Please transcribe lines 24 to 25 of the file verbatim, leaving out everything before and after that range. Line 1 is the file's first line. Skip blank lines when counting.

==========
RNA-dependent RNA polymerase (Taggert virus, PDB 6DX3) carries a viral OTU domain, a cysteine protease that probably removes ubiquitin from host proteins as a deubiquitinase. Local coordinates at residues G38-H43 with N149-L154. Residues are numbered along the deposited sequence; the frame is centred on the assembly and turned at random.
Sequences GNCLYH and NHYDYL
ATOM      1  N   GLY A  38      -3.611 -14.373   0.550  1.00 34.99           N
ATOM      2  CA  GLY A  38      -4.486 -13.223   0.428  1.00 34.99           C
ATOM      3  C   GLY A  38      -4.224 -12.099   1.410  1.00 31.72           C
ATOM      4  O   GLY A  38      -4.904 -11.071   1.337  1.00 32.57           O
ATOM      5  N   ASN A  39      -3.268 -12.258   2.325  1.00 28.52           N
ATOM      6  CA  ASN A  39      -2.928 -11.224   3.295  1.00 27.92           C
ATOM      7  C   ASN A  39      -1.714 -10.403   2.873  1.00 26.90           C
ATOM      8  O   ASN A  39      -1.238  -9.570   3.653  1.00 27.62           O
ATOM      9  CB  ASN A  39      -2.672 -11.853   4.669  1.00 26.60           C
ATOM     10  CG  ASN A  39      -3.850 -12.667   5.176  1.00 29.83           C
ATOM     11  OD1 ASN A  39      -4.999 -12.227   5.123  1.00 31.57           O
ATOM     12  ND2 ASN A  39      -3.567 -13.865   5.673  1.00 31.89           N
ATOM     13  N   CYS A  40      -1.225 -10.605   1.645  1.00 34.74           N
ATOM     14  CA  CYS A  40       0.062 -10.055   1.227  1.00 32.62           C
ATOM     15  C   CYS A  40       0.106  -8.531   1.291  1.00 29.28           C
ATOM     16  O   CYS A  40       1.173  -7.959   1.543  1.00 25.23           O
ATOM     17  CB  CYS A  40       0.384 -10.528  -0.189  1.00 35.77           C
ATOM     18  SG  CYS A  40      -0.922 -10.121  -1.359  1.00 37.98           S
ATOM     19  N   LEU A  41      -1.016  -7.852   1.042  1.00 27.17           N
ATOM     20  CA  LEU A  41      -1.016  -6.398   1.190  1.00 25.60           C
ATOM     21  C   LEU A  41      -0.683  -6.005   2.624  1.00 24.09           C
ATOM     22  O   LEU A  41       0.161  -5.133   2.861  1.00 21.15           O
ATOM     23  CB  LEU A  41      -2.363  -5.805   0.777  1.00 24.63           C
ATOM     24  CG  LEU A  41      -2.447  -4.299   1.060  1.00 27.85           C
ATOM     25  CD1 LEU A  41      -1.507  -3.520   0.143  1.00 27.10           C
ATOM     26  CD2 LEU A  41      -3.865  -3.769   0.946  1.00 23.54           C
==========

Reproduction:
ATOM     22  O   LEU A  41       0.161  -5.133   2.861  1.00 21.15           O
ATOM     23  CB  LEU A  41      -2.363  -5.805   0.777  1.00 24.63           C